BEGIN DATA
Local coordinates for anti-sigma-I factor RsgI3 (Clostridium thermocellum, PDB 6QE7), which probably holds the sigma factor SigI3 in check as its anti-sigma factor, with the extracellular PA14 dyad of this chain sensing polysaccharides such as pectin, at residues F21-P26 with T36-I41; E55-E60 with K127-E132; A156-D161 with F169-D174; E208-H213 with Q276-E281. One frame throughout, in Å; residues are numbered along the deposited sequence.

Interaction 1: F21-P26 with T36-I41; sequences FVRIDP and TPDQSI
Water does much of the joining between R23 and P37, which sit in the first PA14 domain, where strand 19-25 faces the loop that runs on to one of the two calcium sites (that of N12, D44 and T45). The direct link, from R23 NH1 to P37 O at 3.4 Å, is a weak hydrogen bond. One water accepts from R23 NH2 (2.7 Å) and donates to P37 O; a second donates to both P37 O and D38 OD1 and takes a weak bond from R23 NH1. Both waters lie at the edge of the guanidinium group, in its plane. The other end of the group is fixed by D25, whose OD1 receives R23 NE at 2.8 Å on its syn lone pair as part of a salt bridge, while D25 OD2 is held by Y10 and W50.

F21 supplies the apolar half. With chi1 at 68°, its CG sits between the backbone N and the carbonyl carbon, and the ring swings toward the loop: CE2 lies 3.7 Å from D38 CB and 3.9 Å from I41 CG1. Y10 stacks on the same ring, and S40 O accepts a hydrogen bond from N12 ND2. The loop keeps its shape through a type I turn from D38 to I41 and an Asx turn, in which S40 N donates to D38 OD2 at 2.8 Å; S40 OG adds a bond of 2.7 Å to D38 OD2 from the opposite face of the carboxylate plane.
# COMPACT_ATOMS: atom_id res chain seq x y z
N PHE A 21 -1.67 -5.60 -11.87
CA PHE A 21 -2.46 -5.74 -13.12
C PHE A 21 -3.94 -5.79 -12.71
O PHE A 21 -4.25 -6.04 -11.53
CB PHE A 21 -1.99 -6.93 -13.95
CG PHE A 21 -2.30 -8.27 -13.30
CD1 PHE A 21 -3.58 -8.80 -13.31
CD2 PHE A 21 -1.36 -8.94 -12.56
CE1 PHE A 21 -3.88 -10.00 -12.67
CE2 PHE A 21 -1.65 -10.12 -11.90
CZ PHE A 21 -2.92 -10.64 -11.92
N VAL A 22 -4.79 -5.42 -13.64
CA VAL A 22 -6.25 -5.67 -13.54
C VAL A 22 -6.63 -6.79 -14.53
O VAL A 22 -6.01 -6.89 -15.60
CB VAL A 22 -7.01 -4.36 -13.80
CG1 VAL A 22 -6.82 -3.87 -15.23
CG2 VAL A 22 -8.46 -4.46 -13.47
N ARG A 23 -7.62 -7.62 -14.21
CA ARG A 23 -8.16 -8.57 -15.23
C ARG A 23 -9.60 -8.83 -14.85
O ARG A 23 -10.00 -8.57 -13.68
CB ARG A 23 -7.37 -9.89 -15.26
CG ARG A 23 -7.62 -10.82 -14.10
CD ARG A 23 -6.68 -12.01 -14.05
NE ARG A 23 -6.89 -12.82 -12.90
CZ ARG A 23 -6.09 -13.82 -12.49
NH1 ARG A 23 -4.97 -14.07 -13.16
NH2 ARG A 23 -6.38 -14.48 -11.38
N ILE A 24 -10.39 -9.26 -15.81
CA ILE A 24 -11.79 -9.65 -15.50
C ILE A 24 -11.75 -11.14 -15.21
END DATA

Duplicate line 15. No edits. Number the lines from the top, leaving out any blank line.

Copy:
CE2 PHE A 21 -1.65 -10.12 -11.90